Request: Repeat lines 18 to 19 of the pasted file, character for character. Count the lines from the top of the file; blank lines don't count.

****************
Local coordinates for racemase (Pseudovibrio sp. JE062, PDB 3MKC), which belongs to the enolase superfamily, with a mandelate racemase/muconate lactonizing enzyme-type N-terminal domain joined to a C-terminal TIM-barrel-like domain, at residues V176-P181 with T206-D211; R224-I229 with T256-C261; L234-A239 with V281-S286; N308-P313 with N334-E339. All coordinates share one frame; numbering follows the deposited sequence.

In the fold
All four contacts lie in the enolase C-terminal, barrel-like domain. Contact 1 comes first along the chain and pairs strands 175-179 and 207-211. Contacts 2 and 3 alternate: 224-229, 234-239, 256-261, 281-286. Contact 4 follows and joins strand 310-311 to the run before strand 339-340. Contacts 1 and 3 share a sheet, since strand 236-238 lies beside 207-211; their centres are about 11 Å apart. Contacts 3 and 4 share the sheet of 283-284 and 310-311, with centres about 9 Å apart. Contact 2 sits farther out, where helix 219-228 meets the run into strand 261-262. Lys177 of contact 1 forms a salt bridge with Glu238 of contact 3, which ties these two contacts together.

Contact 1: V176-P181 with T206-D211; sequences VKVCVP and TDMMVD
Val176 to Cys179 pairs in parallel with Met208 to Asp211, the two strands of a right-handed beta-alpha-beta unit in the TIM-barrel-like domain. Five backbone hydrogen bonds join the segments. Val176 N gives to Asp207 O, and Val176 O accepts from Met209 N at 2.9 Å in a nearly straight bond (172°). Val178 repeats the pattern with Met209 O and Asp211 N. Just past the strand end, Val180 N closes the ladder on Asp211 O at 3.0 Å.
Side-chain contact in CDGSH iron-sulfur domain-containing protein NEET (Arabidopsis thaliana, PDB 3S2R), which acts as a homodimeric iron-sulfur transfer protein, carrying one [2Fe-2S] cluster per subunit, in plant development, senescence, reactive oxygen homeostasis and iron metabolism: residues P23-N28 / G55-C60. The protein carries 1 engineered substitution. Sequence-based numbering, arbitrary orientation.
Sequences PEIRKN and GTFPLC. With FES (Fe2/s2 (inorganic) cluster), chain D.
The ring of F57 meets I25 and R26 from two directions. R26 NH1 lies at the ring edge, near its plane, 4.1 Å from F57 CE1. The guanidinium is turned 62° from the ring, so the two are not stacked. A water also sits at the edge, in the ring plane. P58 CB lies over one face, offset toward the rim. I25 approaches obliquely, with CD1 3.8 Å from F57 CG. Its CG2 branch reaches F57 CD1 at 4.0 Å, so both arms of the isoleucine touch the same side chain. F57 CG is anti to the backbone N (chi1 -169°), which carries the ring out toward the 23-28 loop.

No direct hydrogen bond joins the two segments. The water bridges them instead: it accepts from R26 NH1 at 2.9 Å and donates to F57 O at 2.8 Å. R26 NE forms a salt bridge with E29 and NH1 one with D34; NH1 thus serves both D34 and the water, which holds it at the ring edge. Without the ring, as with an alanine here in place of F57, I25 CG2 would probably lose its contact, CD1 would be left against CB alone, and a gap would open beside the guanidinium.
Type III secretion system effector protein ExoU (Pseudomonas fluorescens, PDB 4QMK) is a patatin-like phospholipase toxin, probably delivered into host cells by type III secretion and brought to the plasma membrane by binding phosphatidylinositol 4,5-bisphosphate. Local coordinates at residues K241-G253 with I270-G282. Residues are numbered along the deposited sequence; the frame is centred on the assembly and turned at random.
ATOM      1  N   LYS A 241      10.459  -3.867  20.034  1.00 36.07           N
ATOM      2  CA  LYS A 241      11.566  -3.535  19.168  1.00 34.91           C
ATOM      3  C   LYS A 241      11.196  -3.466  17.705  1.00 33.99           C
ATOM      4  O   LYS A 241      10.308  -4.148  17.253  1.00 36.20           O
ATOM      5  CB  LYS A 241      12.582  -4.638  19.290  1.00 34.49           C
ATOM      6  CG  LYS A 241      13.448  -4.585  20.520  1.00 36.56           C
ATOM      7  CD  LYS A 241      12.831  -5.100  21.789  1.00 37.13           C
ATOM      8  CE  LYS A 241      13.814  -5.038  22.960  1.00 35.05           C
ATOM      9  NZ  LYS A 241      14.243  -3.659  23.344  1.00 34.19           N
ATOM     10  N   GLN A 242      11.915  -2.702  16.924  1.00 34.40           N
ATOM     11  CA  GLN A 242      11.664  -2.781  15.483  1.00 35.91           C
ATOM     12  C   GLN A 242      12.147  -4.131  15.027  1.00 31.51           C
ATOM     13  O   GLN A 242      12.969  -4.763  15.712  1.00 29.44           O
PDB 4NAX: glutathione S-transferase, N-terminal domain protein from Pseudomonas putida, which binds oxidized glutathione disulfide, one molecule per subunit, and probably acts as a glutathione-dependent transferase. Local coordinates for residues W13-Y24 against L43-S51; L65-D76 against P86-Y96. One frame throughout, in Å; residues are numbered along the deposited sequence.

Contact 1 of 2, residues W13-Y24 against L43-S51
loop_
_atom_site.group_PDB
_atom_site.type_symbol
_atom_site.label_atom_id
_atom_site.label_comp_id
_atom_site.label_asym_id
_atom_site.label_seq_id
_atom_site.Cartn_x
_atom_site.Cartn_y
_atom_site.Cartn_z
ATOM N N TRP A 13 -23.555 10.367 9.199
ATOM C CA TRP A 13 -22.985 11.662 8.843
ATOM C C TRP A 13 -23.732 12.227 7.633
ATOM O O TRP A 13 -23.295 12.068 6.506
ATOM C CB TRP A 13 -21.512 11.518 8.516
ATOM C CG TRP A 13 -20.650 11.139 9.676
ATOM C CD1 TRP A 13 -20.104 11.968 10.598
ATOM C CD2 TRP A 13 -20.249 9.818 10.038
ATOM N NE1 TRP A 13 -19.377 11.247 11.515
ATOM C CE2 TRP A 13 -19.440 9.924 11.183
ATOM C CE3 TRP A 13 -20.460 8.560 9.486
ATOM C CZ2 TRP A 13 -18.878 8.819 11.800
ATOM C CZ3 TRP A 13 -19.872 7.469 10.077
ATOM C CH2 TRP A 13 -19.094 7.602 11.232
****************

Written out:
ATOM      8  CE  LYS A 241      13.814  -5.038  22.960  1.00 35.05           C
ATOM      9  NZ  LYS A 241      14.243  -3.659  23.344  1.00 34.19           N